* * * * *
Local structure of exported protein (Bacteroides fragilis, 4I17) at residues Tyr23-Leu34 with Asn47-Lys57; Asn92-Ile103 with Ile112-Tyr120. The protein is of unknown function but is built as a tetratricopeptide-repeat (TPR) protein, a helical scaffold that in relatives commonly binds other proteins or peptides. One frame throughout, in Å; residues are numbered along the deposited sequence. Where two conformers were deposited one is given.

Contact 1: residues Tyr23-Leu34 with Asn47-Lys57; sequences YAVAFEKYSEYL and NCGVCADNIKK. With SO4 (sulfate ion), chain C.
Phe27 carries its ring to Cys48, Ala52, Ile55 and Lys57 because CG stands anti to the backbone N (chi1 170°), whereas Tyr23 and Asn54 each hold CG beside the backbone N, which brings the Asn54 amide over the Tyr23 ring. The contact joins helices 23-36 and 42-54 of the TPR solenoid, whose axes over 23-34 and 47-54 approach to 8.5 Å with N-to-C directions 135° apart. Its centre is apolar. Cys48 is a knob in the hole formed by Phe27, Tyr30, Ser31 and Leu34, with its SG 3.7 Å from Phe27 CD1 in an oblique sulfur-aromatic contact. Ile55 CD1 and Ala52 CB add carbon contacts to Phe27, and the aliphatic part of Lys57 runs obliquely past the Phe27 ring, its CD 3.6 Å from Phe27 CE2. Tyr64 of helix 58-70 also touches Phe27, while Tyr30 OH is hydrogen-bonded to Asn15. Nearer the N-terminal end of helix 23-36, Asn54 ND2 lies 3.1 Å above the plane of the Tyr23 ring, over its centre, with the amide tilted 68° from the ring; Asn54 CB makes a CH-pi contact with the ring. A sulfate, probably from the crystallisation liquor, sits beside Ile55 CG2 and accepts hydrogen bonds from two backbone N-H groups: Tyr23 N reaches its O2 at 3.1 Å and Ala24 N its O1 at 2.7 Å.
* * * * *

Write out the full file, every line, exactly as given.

Local structure of exported protein (Bacteroides fragilis, 4I17) at residues Tyr23-Leu34 with Asn47-Lys57; Asn92-Ile103 with Ile112-Tyr120. The protein is of unknown function but is built as a tetratricopeptide-repeat (TPR) protein, a helical scaffold that in relatives commonly binds other proteins or peptides. One frame throughout, in Å; residues are numbered along the deposited sequence. Where two conformers were deposited one is given.

Contact 1: residues Tyr23-Leu34 with Asn47-Lys57; sequences YAVAFEKYSEYL and NCGVCADNIKK. With SO4 (sulfate ion), chain C.
Phe27 carries its ring to Cys48, Ala52, Ile55 and Lys57 because CG stands anti to the backbone N (chi1 170°), whereas Tyr23 and Asn54 each hold CG beside the backbone N, which brings the Asn54 amide over the Tyr23 ring. The contact joins helices 23-36 and 42-54 of the TPR solenoid, whose axes over 23-34 and 47-54 approach to 8.5 Å with N-to-C directions 135° apart. Its centre is apolar. Cys48 is a knob in the hole formed by Phe27, Tyr30, Ser31 and Leu34, with its SG 3.7 Å from Phe27 CD1 in an oblique sulfur-aromatic contact. Ile55 CD1 and Ala52 CB add carbon contacts to Phe27, and the aliphatic part of Lys57 runs obliquely past the Phe27 ring, its CD 3.6 Å from Phe27 CE2. Tyr64 of helix 58-70 also touches Phe27, while Tyr30 OH is hydrogen-bonded to Asn15. Nearer the N-terminal end of helix 23-36, Asn54 ND2 lies 3.1 Å above the plane of the Tyr23 ring, over its centre, with the amide tilted 68° from the ring; Asn54 CB makes a CH-pi contact with the ring. A sulfate, probably from the crystallisation liquor, sits beside Ile55 CG2 and accepts hydrogen bonds from two backbone N-H groups: Tyr23 N reaches its O2 at 3.1 Å and Ala24 N its O1 at 2.7 Å.